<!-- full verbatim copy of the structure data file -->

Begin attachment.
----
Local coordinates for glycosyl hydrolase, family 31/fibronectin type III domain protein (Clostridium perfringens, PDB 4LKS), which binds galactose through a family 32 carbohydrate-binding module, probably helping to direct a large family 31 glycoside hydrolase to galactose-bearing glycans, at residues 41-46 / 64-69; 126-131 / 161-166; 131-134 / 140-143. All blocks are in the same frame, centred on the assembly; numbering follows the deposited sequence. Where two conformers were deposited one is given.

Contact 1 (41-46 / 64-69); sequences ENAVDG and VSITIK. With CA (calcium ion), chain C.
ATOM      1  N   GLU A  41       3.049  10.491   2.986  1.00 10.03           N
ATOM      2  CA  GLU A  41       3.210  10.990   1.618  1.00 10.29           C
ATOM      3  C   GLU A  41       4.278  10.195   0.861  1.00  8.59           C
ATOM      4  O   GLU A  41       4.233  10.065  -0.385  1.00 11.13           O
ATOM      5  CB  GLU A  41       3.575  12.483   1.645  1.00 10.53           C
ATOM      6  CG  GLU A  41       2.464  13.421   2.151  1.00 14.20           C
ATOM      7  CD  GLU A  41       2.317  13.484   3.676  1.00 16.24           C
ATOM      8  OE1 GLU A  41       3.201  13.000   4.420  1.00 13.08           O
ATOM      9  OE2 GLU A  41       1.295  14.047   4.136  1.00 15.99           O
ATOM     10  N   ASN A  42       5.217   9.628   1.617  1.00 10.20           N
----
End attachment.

Local coordinates for glycosyl hydrolase, family 31/fibronectin type III domain protein (Clostridium perfringens, PDB 4LKS), which binds galactose through a family 32 carbohydrate-binding module, probably helping to direct a large family 31 glycoside hydrolase to galactose-bearing glycans, at residues 41-46 / 64-69; 126-131 / 161-166; 131-134 / 140-143. All blocks are in the same frame, centred on the assembly; numbering follows the deposited sequence. Where two conformers were deposited one is given.

Contact 1 (41-46 / 64-69); sequences ENAVDG and VSITIK. With CA (calcium ion), chain C.
ATOM      1  N   GLU A  41       3.049  10.491   2.986  1.00 10.03           N
ATOM      2  CA  GLU A  41       3.210  10.990   1.618  1.00 10.29           C
ATOM      3  C   GLU A  41       4.278  10.195   0.861  1.00  8.59           C
ATOM      4  O   GLU A  41       4.233  10.065  -0.385  1.00 11.13           O
ATOM      5  CB  GLU A  41       3.575  12.483   1.645  1.00 10.53           C
ATOM      6  CG  GLU A  41       2.464  13.421   2.151  1.00 14.20           C
ATOM      7  CD  GLU A  41       2.317  13.484   3.676  1.00 16.24           C
ATOM      8  OE1 GLU A  41       3.201  13.000   4.420  1.00 13.08           O
ATOM      9  OE2 GLU A  41       1.295  14.047   4.136  1.00 15.99           O
ATOM     10  N   ASN A  42       5.217   9.628   1.617  1.00 10.20           N